Chair: Ana Queiros
Anna McLaskey (1)*, Katherina L. Schoo (2), Julie E. Keister (1), Brooke A. Love (2), M. Brady Olson (2)
1 University of Washington, School of Oceanography, Seattle, WA, 98105, USA
2 Western Washington University, Shannon Point Marine Center, Anacortes, WA, 98221, USA
Most studies of elevated pCO2 have focused on single species, with few studies linking individuals across trophic levels, despite the importance of indirect effects in determining ultimate ecosystem outcomes. Copepods are an important link between primary production and higher trophic levels in marine ecosystems. Recent studies show that increased pCO2 can alter the physiology and biochemistry of some phytoplankton species, including fatty acids, an indicator of food quality that influences copepod reproductive outcomes. Changes to phytoplankton may be an important mechanism through which ocean acidification affects copepods.
We investigated impacts of elevated pCO2 on copepod populations mediated through changes in phytoplankton quality in the laboratory. Phytoplankton were grown under three different pCO2 conditions (400, 800, and 1200 μatm) for approximately five generations and fed to adult female copepods held at the same pCO2 level as their prey for 3-8 days. The biochemistry of the phytoplankton was analyzed, particularly for fatty acids. After acclimation we measured copepod grazing rates, respiration rates, egg production, hatching success, and larval development. Calanus pacificus, a large, high-lipid species, was fed the dinoflagellate Prorocentrum micans and the diatom Ditylum brightwellii, each at 12˚C. Acartia hudsonica, a smaller, low-lipid species, was fed Rhodomonas salina at 12˚C and 17˚C.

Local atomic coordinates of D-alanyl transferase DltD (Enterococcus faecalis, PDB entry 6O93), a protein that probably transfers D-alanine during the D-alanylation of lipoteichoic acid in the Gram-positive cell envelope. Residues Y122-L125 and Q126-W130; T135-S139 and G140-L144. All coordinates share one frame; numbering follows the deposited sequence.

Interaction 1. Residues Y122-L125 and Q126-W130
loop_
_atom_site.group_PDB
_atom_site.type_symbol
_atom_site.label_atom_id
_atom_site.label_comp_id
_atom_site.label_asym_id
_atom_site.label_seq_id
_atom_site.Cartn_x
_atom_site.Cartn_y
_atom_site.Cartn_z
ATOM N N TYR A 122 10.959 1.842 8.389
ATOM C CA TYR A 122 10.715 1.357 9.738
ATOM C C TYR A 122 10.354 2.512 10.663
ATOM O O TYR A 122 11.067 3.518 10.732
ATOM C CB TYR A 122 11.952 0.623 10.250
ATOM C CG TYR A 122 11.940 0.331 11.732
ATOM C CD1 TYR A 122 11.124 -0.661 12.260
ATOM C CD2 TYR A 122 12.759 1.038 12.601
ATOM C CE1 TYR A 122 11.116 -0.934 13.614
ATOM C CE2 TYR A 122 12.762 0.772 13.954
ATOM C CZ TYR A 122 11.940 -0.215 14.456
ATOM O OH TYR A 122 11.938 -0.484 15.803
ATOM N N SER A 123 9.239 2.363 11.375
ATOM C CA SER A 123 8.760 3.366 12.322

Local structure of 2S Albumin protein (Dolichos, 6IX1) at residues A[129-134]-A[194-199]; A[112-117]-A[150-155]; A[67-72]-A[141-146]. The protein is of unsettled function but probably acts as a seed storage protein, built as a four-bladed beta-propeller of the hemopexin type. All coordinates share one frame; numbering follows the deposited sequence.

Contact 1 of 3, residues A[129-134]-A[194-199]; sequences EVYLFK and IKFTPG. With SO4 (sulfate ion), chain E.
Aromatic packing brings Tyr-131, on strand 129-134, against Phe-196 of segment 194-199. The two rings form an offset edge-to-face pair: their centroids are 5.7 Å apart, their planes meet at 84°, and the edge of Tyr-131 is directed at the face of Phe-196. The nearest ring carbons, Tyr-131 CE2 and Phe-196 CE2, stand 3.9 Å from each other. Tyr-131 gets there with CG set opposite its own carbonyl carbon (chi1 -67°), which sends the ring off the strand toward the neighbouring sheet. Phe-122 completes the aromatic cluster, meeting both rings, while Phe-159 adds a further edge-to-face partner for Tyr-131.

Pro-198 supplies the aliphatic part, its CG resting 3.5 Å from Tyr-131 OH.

Although phytoplankton lipids increased at elevated pCO2, C. pacificus had significantly lower clutch sizes fed P. micans at 1200 compared to 400 μatm, with no effects on hatching or larval development. There were no effects on C. pacificus fed D. brightwellii. Preliminary results from A. hudsonica experiments indicate a trend towards slower larval development with elevated pCO2 at 12˚C and faster development with elevated pCO2 at 17˚C.
Prey quality is an important mechanism through which OA can impact marine ecosystems; understanding effects on the phytoplankton-copepod link will be critical to our knowledge of OA impacts.